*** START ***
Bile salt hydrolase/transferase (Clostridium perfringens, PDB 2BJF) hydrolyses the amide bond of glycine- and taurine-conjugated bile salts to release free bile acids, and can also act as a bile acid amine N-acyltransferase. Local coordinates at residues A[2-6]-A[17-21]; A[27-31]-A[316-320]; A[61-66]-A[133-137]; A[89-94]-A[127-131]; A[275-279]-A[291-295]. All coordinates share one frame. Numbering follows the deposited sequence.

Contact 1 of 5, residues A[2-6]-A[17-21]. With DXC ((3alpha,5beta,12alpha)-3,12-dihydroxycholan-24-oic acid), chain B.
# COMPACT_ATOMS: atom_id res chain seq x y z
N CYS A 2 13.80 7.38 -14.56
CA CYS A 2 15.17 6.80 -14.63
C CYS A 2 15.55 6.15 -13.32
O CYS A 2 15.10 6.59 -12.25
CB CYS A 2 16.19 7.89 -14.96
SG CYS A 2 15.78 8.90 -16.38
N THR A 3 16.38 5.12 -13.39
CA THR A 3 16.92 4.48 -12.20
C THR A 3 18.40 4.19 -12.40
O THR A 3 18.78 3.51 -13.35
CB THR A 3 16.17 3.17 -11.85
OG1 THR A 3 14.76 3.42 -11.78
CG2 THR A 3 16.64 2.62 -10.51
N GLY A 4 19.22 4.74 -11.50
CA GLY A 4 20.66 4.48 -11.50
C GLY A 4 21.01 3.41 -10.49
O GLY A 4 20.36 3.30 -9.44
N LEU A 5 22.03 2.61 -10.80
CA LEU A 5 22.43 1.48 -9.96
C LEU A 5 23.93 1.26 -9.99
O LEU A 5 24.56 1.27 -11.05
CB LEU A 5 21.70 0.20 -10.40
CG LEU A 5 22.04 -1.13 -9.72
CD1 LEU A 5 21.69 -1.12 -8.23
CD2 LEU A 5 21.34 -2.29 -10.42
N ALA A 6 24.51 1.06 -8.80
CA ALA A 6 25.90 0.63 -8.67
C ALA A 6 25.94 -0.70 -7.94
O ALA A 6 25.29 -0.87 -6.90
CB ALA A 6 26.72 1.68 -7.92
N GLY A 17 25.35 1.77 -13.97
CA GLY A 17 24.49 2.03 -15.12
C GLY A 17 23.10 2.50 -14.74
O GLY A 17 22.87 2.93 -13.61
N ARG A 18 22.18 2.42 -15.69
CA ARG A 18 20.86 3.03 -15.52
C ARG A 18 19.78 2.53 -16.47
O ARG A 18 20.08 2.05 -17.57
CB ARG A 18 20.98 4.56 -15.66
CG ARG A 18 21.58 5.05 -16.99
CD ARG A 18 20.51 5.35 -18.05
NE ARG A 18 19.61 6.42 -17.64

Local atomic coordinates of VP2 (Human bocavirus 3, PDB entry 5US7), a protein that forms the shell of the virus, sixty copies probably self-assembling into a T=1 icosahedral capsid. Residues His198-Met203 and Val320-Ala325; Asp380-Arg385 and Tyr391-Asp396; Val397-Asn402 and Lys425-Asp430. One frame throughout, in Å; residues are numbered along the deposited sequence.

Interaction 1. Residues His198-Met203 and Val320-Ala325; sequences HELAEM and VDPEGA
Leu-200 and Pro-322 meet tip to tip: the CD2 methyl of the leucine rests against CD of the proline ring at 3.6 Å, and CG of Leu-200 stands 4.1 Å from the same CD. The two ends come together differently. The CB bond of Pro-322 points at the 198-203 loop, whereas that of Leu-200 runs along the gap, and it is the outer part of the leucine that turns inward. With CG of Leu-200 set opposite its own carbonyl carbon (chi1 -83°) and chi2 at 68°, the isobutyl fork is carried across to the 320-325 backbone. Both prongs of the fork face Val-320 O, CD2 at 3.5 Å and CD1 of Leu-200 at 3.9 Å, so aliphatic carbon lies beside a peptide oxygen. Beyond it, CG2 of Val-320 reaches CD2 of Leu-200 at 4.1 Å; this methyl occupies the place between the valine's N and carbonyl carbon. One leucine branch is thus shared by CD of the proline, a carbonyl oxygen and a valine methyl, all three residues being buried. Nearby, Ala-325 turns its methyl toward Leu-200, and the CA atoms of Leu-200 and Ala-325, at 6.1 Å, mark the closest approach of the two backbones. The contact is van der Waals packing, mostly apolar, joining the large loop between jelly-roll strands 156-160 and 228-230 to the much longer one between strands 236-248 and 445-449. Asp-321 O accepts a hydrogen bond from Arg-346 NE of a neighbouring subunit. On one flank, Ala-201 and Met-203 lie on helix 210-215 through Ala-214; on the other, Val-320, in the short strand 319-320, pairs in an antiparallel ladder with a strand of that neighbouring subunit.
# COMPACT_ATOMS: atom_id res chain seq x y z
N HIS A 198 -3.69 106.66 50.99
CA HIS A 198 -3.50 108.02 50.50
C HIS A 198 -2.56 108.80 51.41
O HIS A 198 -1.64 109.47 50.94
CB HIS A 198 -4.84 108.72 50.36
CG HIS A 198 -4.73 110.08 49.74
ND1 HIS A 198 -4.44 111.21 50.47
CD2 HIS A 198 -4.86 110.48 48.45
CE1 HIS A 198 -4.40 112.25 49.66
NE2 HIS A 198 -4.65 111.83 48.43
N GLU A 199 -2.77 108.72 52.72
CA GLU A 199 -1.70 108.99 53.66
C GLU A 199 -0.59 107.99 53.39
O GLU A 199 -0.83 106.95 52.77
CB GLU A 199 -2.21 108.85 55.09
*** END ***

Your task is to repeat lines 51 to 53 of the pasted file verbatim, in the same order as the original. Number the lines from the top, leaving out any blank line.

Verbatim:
CA HIS A 198 -3.50 108.02 50.50
C HIS A 198 -2.56 108.80 51.41
O HIS A 198 -1.64 109.47 50.94